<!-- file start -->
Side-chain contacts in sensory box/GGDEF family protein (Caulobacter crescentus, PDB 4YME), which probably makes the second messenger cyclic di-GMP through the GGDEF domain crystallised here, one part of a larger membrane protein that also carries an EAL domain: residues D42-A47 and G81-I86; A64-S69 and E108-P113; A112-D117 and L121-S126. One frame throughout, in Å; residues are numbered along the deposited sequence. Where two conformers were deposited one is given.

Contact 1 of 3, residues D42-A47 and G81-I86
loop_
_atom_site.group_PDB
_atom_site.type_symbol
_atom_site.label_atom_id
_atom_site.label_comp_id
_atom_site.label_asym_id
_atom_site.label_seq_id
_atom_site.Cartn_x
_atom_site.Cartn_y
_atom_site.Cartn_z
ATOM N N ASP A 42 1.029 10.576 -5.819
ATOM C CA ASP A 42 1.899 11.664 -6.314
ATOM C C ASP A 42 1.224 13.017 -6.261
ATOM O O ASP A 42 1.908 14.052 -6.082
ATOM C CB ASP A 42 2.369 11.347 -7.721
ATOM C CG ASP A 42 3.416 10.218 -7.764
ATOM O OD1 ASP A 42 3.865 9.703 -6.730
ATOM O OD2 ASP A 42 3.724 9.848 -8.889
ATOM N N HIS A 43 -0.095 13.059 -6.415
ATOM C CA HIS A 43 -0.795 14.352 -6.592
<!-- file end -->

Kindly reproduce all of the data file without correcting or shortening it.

Side-chain contacts in sensory box/GGDEF family protein (Caulobacter crescentus, PDB 4YME), which probably makes the second messenger cyclic di-GMP through the GGDEF domain crystallised here, one part of a larger membrane protein that also carries an EAL domain: residues D42-A47 and G81-I86; A64-S69 and E108-P113; A112-D117 and L121-S126. One frame throughout, in Å; residues are numbered along the deposited sequence. Where two conformers were deposited one is given.

Contact 1 of 3, residues D42-A47 and G81-I86
loop_
_atom_site.group_PDB
_atom_site.type_symbol
_atom_site.label_atom_id
_atom_site.label_comp_id
_atom_site.label_asym_id
_atom_site.label_seq_id
_atom_site.Cartn_x
_atom_site.Cartn_y
_atom_site.Cartn_z
ATOM N N ASP A 42 1.029 10.576 -5.819
ATOM C CA ASP A 42 1.899 11.664 -6.314
ATOM C C ASP A 42 1.224 13.017 -6.261
ATOM O O ASP A 42 1.908 14.052 -6.082
ATOM C CB ASP A 42 2.369 11.347 -7.721
ATOM C CG ASP A 42 3.416 10.218 -7.764
ATOM O OD1 ASP A 42 3.865 9.703 -6.730
ATOM O OD2 ASP A 42 3.724 9.848 -8.889
ATOM N N HIS A 43 -0.095 13.059 -6.415
ATOM C CA HIS A 43 -0.795 14.352 -6.592